Has Bradley Cooper got that Oscar in his sights? Only one way to find out . . .

Clint Eastwood delivers a riveting, if overlong, war biopic on the most lethal sniper in US history.

Bradley Cooper in one word. Fantastic.

I have been impressed by his versatility and range. To be able to go from The Hangover to American Hustle. His performances continue to surprise. As does this one.

The 132 minute length does test you a little in parts but every time I felt my eyes wandering, there was a revelation or a battle sequence to bring me back into the action.

It’s not perfect by any means BUT certainly one of the better ones.

The cinematography by Tom Stern (a regular Eastwood stalwart) provided a grainy murkiness to the Iraqi war zone. The panning shots as we followed the troops through the labyrinthine cityscape (now an open battlefield) got me right in the thick of it.

I couldn’t believe how much Cooper looked like Chris Kyle. Bulking up for the role and delivering a dusky drawl. A deserved nomination.

A simple cowboy who decided one day to become a SEAL. There were moments where I felt the whole ‘Murica spiel was a little schmaltzy for me BUT hey, that’s the cynic talking. I respect the man for his patriotism and that’s what he was. A patriot. He wanted to fight for his country. People have fought for less. So make of that what you will.

It didn’t spoil or hamper the film for me. The first act zipped along quite well. The opening certainly grabs your attention with Kyle having to make a serious judgement call involving a young boy and a suspected weapon.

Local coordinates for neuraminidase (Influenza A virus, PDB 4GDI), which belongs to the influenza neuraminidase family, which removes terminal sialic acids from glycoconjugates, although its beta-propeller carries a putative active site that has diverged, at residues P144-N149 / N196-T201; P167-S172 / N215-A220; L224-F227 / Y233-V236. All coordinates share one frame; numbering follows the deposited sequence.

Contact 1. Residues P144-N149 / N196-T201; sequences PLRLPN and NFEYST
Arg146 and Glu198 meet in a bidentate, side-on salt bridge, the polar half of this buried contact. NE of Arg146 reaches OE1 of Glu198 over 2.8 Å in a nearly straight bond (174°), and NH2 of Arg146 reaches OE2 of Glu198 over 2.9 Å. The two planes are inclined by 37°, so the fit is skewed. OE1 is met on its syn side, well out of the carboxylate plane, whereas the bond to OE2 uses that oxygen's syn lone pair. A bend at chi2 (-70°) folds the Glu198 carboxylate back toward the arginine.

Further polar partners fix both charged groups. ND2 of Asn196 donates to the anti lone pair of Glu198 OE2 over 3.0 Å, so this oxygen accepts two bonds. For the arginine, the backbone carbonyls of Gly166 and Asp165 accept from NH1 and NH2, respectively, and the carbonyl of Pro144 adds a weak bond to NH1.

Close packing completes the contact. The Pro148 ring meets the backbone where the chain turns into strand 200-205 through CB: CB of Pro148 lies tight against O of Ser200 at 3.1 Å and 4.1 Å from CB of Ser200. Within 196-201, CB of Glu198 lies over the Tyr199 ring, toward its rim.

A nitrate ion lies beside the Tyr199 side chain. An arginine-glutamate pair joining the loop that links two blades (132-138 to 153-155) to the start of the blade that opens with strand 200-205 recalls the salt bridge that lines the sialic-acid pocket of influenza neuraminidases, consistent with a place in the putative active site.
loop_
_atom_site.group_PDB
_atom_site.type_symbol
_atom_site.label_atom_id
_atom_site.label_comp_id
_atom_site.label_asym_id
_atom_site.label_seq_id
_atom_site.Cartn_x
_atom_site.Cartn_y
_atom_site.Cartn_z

It flicks back and forth showing his life as a young boy, his days as a cowboy and his SEALs training. The training montage was covered extensively in the opening of Lone Survivor BUT it was good to see the cast go through the process.

To be honest, I was happy to see more of this. It zipped along a little too quickly. It didn’t really put Kyle’s father in the best light. A stern man who wants his sons to be sheepdogs NOT wolves. Yeah, that didn’t make sense to me in the film. Nothing a good belting won’t straighten out.

It certainly gave you a sense of the man Kyle would become but maybe a little bit more depth would have been better.

The sniper sequences were tense and riveting. Seeing it through the POV of Kyle’s scope was harrowing and brutal. Hardly original to the Call of Duty nuts but effective.

There were moments of horror and suspense. It certainly plays the ethics card. Split second decisions that could save or kill the unit. Decisions I couldn’t even imagine making. Some heart in mouth stuff.

The sandstorm sequence was exhilarating. Some would argue that it was shot terribly but that’s kind of the point. You couldn’t see a thing. You couldn’t tell who was your enemy and in an ambush?! Words fail me.

I felt Eastwood spent a little too much time on the unit dynamic with a supporting cast that for a majority of the time either kept changing or were hardly that memorable. This was where marks got knocked down. I know this is Kyle’s story but there aren’t many who get a look in, including his own wife.